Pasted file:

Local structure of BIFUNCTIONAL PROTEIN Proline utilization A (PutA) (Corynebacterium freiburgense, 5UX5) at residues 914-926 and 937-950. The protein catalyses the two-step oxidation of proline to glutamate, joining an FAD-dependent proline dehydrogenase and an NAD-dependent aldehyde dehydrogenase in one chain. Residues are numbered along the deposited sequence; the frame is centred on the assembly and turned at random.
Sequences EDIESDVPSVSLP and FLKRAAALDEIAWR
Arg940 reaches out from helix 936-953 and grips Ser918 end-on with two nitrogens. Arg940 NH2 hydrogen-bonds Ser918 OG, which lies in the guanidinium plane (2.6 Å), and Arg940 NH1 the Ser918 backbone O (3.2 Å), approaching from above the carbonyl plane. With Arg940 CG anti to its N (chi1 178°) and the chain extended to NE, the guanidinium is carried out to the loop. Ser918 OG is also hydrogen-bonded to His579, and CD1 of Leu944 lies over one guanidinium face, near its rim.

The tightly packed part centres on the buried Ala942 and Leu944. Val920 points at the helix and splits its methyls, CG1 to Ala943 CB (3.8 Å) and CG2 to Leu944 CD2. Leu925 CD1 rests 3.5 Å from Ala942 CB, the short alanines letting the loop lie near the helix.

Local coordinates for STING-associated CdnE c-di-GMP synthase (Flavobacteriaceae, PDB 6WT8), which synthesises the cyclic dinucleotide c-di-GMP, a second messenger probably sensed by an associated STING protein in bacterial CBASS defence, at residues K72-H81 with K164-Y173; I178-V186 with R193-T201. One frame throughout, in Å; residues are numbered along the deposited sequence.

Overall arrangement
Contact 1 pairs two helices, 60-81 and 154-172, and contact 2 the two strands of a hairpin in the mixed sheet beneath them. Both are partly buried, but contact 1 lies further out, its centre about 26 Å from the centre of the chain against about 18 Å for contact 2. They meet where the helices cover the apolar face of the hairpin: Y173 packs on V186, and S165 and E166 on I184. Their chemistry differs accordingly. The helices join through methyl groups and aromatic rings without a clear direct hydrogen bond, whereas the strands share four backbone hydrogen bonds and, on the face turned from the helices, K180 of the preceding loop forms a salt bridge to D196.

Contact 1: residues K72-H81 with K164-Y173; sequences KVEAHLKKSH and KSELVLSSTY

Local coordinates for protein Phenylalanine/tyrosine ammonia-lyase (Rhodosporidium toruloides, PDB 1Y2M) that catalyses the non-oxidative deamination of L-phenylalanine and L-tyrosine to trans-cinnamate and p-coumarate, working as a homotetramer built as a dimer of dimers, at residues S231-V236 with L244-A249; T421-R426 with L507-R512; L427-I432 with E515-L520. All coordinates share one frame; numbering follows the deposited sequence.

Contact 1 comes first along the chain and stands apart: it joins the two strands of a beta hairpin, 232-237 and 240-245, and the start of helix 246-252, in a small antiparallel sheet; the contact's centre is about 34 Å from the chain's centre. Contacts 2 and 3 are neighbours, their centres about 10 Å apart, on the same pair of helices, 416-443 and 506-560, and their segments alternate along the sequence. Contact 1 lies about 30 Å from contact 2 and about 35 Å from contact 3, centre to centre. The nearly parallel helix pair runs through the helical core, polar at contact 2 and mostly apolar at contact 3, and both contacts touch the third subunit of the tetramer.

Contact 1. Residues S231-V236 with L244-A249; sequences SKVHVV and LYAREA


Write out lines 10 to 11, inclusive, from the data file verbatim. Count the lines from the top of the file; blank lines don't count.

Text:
Contact 1 comes first along the chain and stands apart: it joins the two strands of a beta hairpin, 232-237 and 240-245, and the start of helix 246-252, in a small antiparallel sheet; the contact's centre is about 34 Å from the chain's centre. Contacts 2 and 3 are neighbours, their centres about 10 Å apart, on the same pair of helices, 416-443 and 506-560, and their segments alternate along the sequence. Contact 1 lies about 30 Å from contact 2 and about 35 Å from contact 3, centre to centre. The nearly parallel helix pair runs through the helical core, polar at contact 2 and mostly apolar at contact 3, and both contacts touch the third subunit of the tetramer.

Contact 1. Residues S231-V236 with L244-A249; sequences SKVHVV and LYAREA